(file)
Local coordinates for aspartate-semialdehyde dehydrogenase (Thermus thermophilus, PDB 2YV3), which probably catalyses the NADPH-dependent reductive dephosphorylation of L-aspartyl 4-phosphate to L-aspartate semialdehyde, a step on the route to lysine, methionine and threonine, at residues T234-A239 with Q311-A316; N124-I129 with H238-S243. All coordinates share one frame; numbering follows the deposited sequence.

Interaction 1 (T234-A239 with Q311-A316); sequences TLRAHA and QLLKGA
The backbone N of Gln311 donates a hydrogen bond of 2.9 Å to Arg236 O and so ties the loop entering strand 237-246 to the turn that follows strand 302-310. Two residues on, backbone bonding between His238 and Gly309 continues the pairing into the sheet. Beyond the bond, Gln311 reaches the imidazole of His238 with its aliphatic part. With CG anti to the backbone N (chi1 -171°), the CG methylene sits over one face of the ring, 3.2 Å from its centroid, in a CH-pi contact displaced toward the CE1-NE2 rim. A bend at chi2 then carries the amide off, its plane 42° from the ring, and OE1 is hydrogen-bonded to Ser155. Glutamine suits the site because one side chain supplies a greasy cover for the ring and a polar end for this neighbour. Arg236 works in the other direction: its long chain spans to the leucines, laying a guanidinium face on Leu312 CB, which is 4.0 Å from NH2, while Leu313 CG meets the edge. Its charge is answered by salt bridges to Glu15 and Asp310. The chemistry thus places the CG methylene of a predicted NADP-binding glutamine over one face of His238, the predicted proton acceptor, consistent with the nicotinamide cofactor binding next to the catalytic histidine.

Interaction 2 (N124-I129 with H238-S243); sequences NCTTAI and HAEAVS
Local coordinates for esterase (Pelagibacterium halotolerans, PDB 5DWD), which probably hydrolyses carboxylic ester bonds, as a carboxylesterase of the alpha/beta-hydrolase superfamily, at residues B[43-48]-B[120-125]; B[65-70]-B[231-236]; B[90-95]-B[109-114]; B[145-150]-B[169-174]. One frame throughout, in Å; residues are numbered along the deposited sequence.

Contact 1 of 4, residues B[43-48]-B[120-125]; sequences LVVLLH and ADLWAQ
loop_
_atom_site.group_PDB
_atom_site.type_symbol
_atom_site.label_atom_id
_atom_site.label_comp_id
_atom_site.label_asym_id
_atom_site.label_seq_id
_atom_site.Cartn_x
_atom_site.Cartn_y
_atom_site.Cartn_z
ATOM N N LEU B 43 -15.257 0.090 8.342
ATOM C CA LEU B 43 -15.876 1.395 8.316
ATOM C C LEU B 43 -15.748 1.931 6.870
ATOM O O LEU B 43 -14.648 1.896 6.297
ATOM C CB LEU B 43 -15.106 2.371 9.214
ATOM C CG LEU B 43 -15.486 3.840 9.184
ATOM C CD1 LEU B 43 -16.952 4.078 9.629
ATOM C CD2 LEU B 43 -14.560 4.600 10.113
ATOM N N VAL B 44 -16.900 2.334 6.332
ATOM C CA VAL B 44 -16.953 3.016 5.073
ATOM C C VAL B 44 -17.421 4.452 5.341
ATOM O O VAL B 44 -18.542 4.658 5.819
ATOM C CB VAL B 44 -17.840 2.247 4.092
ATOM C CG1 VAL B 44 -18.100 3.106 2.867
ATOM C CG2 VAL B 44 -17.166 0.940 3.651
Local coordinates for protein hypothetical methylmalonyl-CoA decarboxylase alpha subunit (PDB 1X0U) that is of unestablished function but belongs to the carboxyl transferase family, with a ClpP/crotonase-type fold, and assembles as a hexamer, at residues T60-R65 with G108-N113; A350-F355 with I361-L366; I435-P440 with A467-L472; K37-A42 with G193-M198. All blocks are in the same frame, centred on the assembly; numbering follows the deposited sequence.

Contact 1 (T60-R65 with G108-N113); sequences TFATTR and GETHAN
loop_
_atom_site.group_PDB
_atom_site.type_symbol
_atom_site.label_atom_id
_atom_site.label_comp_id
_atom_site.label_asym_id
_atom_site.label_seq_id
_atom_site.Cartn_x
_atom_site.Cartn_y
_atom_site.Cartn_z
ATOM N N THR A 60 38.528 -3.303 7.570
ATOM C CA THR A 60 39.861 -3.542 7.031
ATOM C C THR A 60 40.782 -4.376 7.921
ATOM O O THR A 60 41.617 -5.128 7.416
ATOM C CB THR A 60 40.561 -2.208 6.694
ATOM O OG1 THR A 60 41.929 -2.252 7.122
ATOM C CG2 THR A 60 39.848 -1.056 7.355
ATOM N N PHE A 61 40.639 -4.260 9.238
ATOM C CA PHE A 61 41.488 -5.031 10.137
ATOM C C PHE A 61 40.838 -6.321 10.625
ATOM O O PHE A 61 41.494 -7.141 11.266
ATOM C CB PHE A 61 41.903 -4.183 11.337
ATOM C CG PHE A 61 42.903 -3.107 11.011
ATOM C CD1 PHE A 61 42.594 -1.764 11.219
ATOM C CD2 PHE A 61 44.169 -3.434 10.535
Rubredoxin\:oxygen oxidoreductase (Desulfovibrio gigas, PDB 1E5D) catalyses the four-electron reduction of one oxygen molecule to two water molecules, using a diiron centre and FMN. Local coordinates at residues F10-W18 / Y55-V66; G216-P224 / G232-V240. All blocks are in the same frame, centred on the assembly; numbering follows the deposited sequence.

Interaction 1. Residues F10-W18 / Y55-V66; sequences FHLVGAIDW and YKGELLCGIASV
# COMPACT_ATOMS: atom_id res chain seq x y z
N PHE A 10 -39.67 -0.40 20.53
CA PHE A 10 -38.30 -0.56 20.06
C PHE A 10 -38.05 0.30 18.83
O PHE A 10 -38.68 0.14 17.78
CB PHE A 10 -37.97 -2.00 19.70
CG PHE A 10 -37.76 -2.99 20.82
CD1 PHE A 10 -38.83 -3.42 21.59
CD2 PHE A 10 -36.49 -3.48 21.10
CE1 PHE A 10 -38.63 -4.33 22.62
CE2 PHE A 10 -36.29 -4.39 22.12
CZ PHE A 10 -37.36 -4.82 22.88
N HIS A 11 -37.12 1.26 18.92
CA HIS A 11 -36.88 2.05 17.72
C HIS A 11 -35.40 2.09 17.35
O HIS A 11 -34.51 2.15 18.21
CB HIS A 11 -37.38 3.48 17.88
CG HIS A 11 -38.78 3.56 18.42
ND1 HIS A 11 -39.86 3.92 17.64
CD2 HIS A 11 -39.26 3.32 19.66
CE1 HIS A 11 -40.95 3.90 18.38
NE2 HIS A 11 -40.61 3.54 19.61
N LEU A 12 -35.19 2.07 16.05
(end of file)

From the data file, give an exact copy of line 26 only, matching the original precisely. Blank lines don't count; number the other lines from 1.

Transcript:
ATOM C CA VAL B 44 -16.953 3.016 5.073